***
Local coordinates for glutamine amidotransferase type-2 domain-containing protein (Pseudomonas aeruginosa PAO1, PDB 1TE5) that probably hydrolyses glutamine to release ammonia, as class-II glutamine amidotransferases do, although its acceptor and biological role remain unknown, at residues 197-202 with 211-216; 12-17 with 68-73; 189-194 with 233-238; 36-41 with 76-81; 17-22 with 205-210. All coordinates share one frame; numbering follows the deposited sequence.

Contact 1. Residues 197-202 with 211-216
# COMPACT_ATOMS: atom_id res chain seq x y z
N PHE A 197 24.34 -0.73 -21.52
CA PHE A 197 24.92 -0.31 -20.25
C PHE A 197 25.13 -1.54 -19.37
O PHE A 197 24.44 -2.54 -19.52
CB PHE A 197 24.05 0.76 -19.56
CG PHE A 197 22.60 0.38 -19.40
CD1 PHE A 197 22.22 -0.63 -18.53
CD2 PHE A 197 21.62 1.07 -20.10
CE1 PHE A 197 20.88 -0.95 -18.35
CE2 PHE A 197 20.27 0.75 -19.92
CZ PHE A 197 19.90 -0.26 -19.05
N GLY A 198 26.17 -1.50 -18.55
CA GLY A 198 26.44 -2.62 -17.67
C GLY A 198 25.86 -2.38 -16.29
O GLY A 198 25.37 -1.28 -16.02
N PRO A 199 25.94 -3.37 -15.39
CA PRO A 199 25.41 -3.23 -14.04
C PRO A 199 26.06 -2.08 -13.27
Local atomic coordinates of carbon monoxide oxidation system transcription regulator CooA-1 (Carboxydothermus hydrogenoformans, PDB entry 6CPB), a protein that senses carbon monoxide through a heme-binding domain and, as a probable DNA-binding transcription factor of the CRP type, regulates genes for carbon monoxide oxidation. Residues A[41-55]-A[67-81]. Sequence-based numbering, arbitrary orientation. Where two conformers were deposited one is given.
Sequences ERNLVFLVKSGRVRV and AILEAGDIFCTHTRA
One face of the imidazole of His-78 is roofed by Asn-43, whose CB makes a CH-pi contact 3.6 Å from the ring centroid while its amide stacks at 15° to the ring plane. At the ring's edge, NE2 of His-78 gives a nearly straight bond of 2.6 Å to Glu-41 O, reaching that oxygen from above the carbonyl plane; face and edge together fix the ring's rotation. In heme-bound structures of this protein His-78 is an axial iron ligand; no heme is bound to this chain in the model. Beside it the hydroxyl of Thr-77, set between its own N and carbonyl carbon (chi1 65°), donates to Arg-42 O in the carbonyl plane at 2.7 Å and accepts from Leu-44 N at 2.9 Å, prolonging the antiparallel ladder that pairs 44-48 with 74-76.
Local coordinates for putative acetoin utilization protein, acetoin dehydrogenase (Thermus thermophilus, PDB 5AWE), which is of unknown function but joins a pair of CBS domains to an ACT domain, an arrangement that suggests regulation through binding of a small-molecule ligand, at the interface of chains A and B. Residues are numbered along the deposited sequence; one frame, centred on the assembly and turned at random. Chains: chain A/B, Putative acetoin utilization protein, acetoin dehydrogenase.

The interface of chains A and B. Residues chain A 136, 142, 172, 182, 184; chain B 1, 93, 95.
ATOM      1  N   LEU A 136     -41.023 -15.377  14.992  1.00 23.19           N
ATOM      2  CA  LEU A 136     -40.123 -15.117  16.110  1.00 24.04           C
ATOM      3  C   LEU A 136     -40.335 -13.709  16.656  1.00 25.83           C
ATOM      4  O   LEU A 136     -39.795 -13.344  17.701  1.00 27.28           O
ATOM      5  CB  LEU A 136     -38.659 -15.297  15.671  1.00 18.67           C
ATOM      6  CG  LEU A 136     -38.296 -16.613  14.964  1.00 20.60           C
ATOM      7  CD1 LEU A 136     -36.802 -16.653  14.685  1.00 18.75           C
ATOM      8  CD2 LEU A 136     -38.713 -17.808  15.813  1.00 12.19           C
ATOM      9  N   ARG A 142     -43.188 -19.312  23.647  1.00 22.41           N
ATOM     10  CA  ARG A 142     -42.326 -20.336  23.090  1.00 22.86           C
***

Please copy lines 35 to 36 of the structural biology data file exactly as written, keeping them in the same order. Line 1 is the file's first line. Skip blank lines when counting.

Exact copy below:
ATOM      9  N   ARG A 142     -43.188 -19.312  23.647  1.00 22.41           N
ATOM     10  CA  ARG A 142     -42.326 -20.336  23.090  1.00 22.86           C